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the Italian farmer in the South, he seems to have made a permanent place for himself on the Louisiana sugar plantations and as a truck farmer on the coast and in the Mississippi Valley. It is certain that many of the present-day tenants and farm laborers will purchase land and become independent farmers.

In the State of New York there are two classes of Italian farm laborers. First, those who live in agricultural localities and are employed more or less regularly by their fellow countrymen who are engaged in farming by neighboring American farmers or by canning factories; second, those who go to the country for the farming season, returning in the fall to other occupations in the cities. Laborers of this second class are generally employed by large canning companies. The men are worked in gangs under control of padrones and are usually quartered on the farm of the company.

In Albion, New York, and its vicinity, there are about three hundred and fifty Italians, including men, women and children, who depend upon agriculture for part of their yearly income, and three hundred farm laborers of this race are brought in each summer from Buffalo, New York, for the canning season. About four hundred and seventy-five come from the cities to Oneida for the canning season, and in Geneva and its vicinity there are about fifteen hundred Italians, including men, women and children, who depend upon farm work for their livelihood during the agricultural season. Most of these enumerated are engaged in some other kind of labor during the winter. At Canastota, New York, there are about fifty Italian families depending entirely upon agriculture for their support. Of these, twenty own farms, the rest being either ten

ants or farm laborers.

In Lyons and Clyde and vicinity there are approximately one hundred families deriving an income from agriculture; forty own farms, about twenty are renters, and about forty live in the towns and work on farms in the summer. In Port Byron and its vicinity thirty-five Italian families are engaged in some form of agriculture; ten own farms, ten are tenants, and fifteen are farm laborers. Near almost all the larger cities in New York may be found Italians who own or work in market gardens, and in one or two localities Italian owners or laborers in orchards or vineyards are recorded, there being a considerable settlement thus engaged near Fredonia. Very few Italians in the other Middle States are engaged in general farming or employed as farm laborers.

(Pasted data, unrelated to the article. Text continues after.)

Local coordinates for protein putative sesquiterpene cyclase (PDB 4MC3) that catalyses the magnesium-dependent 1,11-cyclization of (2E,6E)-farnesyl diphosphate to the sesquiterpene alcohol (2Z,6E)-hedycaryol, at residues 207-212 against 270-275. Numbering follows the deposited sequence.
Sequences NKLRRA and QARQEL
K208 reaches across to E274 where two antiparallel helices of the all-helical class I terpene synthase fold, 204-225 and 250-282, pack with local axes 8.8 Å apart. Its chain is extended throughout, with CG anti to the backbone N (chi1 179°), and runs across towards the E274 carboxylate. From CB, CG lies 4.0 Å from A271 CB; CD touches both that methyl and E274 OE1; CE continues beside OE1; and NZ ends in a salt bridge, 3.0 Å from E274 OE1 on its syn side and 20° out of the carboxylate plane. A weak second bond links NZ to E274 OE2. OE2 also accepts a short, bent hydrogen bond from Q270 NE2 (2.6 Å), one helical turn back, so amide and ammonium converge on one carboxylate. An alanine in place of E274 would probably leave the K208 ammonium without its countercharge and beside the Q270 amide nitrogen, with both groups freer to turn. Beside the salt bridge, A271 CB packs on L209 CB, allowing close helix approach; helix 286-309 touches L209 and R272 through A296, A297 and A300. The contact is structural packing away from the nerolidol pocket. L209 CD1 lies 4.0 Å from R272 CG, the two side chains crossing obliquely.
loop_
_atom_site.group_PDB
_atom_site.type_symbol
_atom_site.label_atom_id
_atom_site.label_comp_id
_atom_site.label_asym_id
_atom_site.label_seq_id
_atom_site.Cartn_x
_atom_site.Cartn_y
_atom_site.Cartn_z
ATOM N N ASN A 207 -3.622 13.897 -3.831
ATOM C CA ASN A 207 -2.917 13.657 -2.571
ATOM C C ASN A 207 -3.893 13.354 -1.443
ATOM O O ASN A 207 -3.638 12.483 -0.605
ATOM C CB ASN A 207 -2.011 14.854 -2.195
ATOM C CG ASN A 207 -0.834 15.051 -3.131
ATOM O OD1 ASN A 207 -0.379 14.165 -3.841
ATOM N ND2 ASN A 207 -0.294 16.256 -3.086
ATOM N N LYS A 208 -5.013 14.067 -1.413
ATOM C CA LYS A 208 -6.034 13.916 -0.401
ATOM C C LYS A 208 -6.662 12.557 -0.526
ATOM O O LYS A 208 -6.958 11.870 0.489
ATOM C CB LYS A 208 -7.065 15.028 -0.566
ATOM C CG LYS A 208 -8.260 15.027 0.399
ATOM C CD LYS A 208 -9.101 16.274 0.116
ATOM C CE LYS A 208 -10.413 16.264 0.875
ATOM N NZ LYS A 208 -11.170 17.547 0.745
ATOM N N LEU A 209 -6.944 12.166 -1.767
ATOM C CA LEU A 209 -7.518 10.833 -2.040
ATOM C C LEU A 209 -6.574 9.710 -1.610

Hebrew rural communities in the United States are confined very largely to Hebrews from Russia, Rumania and Galicia. The reason is evident. Most Hebrew farmers were established on the land directly or indirectly through the influence of an immigrant aid society of some sort. Nearly all of these organizations were founded for the purpose of assisting Russian Hebrews. The greatest of all such organizations was the Baron de Hirsch Fund, incorporated in 1891 to administer the trust funds of the banker and philanthropist, Baron de Hirsch, which he devoted to the amelioration of the economic condition of Russian Hebrews. Other Hebrews have been and are being aided, but most assistance has been given to those from Russia.

Very few Hebrews found their way to rural dis

tricts until 1882, when, following the Russian persecutions culminating in the "May Law" of that year, great numbers of Hebrews fled from Russia. It was the period of western immigration, and loyal philanthropic Hebrews felt that the way upward for the refugees was by the same path that thousands of hardy pioneers, as penniless as the Russians, were climbing with success. Consequently, under the leadership of fellow countrymen, from 1882 to 1886, a dozen or more rural colonies were established in Oregon, the Dakotas, Kansas, Louisiana, New Jersey, Michigan, and elsewhere where land was cheap and procurable in large tracts. All were given material aid and encouragement, all met with unforeseen obstacles and discouragements, and every one except the New Jersey colonies dragged out an unsuccessful existence.